At a recent house meeting (we hold them twice a month at BHFH), everyone was invited to write a couple of pet peeves about living in the house and place them in a basket.
Some of the beefs that made their way into the discussion:
- Overloaded dishracks
- Crumbs around the toaster
- Interrupted conversations
- Lights left on in empty common rooms
Sound like any household you may have been part of at some point?
One of mine : “More a puzzle than a peeve — how to raise questions or issues with staff without feeling like walking on egg shells.”
One of Carol’s: “When people bring a lot of negativity or irritability into public spaces.”
In some ways, it’s strange that I’d be annoyed by the staff issue. I’ve felt from the start of our time here that one of the best things about BHFH — differentiating it from most coop living situations — is the work of staff who are paid to serve and lead a community they’re also part of. Continue reading
Nora, Jared, Ali, Carol & Clarissa. Plus the mystery chef. Click photo for better view.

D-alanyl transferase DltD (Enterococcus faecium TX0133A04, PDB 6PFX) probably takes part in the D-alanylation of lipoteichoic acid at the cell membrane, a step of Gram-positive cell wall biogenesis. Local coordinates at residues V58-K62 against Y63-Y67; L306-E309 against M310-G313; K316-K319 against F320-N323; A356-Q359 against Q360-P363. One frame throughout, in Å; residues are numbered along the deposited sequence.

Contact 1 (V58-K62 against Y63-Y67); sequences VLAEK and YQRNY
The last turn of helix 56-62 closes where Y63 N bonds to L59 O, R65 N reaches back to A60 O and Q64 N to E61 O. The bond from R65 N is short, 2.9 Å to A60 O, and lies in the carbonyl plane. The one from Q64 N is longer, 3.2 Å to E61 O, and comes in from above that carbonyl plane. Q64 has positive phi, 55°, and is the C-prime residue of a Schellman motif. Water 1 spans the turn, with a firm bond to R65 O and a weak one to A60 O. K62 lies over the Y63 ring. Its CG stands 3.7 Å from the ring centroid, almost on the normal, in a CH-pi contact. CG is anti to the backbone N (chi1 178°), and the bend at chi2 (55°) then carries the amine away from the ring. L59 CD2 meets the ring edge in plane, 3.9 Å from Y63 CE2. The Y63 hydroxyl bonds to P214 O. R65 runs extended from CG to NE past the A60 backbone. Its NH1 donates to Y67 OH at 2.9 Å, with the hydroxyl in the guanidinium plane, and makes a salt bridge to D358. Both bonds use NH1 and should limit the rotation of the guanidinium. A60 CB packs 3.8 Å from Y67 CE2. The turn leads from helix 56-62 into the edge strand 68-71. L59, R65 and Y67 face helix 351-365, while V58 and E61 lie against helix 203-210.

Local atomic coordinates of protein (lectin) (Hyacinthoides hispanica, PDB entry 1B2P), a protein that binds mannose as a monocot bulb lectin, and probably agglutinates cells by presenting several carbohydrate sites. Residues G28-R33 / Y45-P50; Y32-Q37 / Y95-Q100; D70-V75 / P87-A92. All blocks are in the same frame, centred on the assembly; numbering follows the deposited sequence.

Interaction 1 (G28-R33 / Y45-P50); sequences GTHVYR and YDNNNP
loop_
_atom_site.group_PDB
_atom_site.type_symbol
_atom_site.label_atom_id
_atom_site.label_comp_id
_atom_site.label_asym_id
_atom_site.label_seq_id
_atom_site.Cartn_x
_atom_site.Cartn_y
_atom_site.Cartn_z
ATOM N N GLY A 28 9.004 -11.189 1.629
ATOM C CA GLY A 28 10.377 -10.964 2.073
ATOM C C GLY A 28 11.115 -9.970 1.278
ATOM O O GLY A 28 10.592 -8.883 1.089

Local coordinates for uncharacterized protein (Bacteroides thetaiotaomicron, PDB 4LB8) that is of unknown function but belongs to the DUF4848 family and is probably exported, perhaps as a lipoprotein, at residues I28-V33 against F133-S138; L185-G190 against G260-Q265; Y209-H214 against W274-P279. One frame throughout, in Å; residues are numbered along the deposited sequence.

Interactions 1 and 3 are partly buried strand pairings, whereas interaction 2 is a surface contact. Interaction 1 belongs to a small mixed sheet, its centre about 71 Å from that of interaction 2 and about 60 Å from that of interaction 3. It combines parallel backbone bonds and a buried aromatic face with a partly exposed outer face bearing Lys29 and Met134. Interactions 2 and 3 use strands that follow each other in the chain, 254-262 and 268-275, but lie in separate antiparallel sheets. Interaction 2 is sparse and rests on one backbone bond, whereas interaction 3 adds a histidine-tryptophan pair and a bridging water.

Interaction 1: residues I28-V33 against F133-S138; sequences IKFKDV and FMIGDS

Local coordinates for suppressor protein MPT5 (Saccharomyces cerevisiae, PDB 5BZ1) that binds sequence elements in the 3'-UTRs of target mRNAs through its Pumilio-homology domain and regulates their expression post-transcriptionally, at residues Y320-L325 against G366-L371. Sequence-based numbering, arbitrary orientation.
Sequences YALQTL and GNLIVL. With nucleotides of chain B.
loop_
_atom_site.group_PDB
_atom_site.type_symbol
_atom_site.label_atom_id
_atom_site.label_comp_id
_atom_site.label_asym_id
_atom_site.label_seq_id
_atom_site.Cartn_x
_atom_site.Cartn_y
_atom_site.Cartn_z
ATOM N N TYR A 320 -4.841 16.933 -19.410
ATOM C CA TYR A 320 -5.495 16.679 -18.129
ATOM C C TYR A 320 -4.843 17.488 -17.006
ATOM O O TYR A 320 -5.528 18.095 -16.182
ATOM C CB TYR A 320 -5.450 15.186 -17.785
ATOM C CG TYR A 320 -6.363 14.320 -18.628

The $331-a-month we each pay for food at BHFH (rent is $628 per person) gets us Sunday-Thursday dinners prepared by Myles, our resident chef, plus a fully-stocked kitchen we can raid for other meals and snacks. On most Friday and Saturday evenings that leaves housies fending for themselves. But sometimes, like last night, something more organized happens. It began with a 1:39 p.m. email from Carol, alerting her 20 housemates that she’d be cooking a chicken pot pie and a veggie pie and that Clarissa would be making a salad.
Friday dinner at Beacon Hill Friends House
Nora volunteered the bean soup that her folks learned to make when the family lived in Nicaragua (Witness for Peace), and Ali promised apple crisp with help from Jared. The rest of us did stuff like buying the chicken and removing meat from the bones, plus set up and clean up. Main task for the dozen of us at the table: Enjoying a great dinner. When I asked for a show of hands to line up a photo of the evening’s chefs, the first one in the air was Leila’s. Who knows what she may have thrown in the pot?
Kitchen manager Myles Louis Dakan created this fancy when-the-coffee-was-brewed app based on a suggestion from a friend who’d seen something like it on Pinterest. Useful in a house of 21 people, where the first pot is often brewed before 6 a.m. Just twist the top cup to indicate the time. No batteries required.